RALEIGH, N.C. (WNCN) – Some Raleigh city pools and aquatic centers are reopening Monday with limited capacity and new rules.
“It’s going to be a lot of things that I think people are going to be familiar with in the retail world when they’ve gone out to get groceries or shopping trips they’ve had to do. We’re just trying to apply them in an aquatic setting,” said Billy Aubut, recreation superintendent for the City of Raleigh.
Aubut said the city used guidance from the CDC and the Pools and Hot Tub Alliance to come up with its protocols.
Swimmers can expect reduced capacities, directional signs, per-reservations, and wellness checks.
Aubut said a hurdle of reopening is the variety of ways in which people enjoy a pool. While some people focus on swimming solo laps, others may use a pool for social interactions.
“It’s challenging to try and plan for. We’ve reinforced with our staff, our guard staff, our pool management staff, ways to thank people for physical distancing,” said Aubut.
The CDC reported that there is no evidence the virus that causes COVID-19 can spread to people through water. The virus spreads through respiratory droplets that can be released through talking, sneezing, or coughs. It can be picked up from a contaminated surface therefore hand washing is still highly encouraged at public pools.
The Texas Medical Association created a ranking of activities by COVID-19 risk. Swimming in a public pool was ranked at a level 6 for a moderate risk. Opening your mail was the lowest risk with going to a bar being ranked the highest.
“I think everybody has, with everything, their own acceptable limits of what of this unprecedented situation. I don’t know that there’s one solid piece of advice,” Aubut said. “For me and my family, we take every situation, we evaluate it and we make that decision.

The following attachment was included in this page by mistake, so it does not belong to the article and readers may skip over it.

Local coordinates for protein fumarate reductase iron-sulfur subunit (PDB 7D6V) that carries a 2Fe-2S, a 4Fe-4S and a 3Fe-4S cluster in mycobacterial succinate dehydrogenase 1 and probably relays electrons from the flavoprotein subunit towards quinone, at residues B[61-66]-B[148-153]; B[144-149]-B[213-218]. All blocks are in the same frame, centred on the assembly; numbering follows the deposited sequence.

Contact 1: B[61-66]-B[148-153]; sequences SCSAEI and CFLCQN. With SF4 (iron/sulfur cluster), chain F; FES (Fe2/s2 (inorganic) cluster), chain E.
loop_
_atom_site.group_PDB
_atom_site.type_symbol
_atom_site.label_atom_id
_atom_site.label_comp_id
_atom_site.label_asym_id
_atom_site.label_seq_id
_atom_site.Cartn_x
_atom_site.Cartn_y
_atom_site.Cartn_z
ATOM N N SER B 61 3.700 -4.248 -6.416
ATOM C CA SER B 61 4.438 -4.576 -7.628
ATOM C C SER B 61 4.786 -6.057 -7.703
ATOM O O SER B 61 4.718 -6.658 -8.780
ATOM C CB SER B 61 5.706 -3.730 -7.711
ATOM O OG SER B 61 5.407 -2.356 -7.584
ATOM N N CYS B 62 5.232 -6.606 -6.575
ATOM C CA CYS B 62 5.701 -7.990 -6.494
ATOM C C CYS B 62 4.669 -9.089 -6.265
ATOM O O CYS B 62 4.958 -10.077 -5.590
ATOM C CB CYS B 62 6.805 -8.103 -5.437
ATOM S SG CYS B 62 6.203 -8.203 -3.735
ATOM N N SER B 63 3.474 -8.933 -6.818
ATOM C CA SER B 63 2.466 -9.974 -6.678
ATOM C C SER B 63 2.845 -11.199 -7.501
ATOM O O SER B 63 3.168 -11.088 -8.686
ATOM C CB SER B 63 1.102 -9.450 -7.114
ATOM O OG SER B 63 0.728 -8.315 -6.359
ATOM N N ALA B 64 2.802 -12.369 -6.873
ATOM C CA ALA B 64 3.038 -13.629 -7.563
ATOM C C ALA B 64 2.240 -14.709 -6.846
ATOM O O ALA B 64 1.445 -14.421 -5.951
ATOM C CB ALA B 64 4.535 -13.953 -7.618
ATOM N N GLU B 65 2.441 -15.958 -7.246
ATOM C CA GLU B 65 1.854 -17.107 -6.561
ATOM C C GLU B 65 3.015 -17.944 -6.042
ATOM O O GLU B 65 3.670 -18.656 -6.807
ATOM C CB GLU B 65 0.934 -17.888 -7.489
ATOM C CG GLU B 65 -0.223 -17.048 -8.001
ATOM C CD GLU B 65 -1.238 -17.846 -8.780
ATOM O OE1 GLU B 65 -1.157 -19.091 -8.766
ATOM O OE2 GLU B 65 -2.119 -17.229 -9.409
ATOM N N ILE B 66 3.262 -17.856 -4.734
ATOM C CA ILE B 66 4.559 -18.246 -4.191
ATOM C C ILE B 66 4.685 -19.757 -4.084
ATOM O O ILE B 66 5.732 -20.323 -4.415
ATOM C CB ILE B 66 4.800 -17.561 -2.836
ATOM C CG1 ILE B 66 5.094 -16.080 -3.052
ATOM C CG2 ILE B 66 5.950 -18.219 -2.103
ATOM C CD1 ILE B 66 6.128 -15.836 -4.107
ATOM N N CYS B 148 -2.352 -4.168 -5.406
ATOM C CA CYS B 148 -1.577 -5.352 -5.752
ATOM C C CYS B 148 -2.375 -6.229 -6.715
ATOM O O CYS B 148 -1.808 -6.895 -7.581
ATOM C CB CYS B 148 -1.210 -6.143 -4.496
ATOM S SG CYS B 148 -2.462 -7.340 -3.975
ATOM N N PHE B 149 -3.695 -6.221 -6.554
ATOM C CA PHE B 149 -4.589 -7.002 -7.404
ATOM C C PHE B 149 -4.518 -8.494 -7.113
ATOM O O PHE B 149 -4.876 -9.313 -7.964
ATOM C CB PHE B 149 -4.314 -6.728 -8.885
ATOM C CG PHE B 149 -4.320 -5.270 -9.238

“I think I can share what we’re doing to try to provide that safe environment and I think everybody’s risk tolerance is going to be different,” said Aubut.
While there is some risk involved according to the ranking, the city is taking steps to try and mitigate those risks.
Reservations are required but walk-ins will be accommodated when capacity allows them. That capacity was set to a different limit at each pool to suit each location’s size and design. There will be specific swim start times and will be limited to 75 minutes. In between swim sessions, staff will clean surfaces. Aubut said staff will regularly clean high-touch surfaces will swimmers are in.
“We’re trying to use this week to see if we an bump out capacities up a little but there’s a lot of unknowns,” said Aubut.
For now, all spray grounds and splash pads will remain closed to avoid creating areas for children to congregate closely.
Raleigh urges citizens follow new rules
- Stay home if you are sick.
- Bring a facemask to wear when you are not in the water and social distancing is not possible.
- Please bring your own chair.
- All facilities will have reduced capacity.
Click here to read Raleigh’s “Aquatics Know Before You Go” information.
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